Or feel my fire but I!

“My faultless breast the furnace is;
The fuel, wounding thorns;
Love is the fire, and sighs the smoke;
The ashes, shames and scorns;
The fuel Justice layeth on,
And Mercy blows the coals,
The metal in this furnace wrought
Are men’s defiled souls:
For which, as now on fire I am
To work them to their good,
So will I melt into a bath,
To wash them in my blood.”
With this He vanished out of sight
And swiftly shrunk away,
And straight I called unto mind
That it was Christmas Day.

This little Babe

Our Patrick Henry Chorale did a Christmas program, a “Lessons & Carols” service, which consists of Bible readings interspersed with Christmas songs, held at the local Episcopal church. They did splendidly. One of their numbers was from Benjamin Britten’s A Ceremony of Carols, a musical version of Robert Southwell’s “This Little Babe.” Southwell was a 17th century metaphysical poet of the sort I specialize in, but I had forgotten this poem:

This little Babe so few days old is come to rifle Satan’s fold;
All hell doth at his presence quake though he himself for cold do shake;
For in this weak unarmèd wise the gates of hell he will surprise.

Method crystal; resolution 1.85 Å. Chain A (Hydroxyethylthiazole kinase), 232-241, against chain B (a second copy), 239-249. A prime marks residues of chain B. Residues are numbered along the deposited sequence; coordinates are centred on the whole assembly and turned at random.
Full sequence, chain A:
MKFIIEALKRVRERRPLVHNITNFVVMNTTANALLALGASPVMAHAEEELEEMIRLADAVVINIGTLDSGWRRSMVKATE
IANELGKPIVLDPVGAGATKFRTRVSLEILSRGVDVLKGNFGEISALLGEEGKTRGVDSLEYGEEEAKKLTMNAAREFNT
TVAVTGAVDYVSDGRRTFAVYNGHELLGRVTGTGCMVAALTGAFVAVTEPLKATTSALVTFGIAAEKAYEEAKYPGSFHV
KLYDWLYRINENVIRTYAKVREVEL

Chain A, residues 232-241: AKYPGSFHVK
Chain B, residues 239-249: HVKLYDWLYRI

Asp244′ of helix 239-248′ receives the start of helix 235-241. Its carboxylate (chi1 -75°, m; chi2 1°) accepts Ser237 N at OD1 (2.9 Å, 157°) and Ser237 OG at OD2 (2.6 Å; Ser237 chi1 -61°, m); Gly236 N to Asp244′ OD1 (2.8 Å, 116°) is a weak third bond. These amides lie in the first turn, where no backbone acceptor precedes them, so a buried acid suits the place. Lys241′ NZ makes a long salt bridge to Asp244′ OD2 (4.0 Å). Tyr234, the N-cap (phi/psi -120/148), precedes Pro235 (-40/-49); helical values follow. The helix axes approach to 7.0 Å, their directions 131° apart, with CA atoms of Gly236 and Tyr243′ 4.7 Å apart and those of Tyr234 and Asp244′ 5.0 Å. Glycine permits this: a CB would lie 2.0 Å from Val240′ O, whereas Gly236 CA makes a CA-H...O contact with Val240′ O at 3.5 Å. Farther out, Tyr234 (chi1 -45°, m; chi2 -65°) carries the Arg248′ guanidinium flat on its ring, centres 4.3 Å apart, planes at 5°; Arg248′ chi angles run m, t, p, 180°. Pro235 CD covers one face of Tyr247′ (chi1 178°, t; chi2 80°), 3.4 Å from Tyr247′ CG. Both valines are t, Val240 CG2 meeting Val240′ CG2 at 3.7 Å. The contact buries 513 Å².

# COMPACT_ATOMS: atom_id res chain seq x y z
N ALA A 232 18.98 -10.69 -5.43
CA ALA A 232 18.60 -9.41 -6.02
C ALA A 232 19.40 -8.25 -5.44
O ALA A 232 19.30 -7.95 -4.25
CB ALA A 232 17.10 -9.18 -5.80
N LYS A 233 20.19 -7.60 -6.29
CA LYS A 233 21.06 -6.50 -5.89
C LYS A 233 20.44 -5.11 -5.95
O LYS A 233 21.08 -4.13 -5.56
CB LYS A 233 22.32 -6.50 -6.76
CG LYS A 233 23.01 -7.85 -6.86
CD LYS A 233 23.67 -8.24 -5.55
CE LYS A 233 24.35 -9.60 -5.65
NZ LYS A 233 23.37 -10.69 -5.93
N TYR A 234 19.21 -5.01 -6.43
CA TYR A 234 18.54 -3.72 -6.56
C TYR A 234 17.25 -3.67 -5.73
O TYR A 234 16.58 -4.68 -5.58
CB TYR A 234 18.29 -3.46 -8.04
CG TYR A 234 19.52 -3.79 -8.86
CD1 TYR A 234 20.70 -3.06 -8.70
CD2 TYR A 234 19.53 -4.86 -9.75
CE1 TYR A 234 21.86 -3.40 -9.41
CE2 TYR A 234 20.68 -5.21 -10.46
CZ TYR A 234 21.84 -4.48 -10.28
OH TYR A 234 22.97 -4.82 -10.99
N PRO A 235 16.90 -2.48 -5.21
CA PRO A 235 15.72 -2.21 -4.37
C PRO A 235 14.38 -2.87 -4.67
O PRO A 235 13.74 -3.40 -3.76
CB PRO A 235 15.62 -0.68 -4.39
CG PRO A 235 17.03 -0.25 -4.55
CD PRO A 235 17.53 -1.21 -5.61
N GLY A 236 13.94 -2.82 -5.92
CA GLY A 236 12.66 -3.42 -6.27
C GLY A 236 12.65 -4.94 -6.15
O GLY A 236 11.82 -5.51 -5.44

With tears he fights and wins the field, his naked breast stands for a shield;
His battering shot are babish cries, his arrows looks of weeping eyes,
His martial ensigns Cold and Need and feeble Flesh his warrior’s steed.

His camp is pitchèd in a stall, his bulwark but a broken wall;
The crib his trench, haystacks his stakes; of shepherds he his muster makes;
And thus, as sure his foe to wound, the angels’ trump alarum sound.

My soul, with Christ join thou in fight, stick to the tents that he hath pight.
Within his crib is surest ward, this little Babe will be thy guard.
If thou wilt foil thy foes with joy, then flit not from this heavenly Boy.

This has inspired me to post some more Christmas literature over the next weeks of Advent, so watch for those.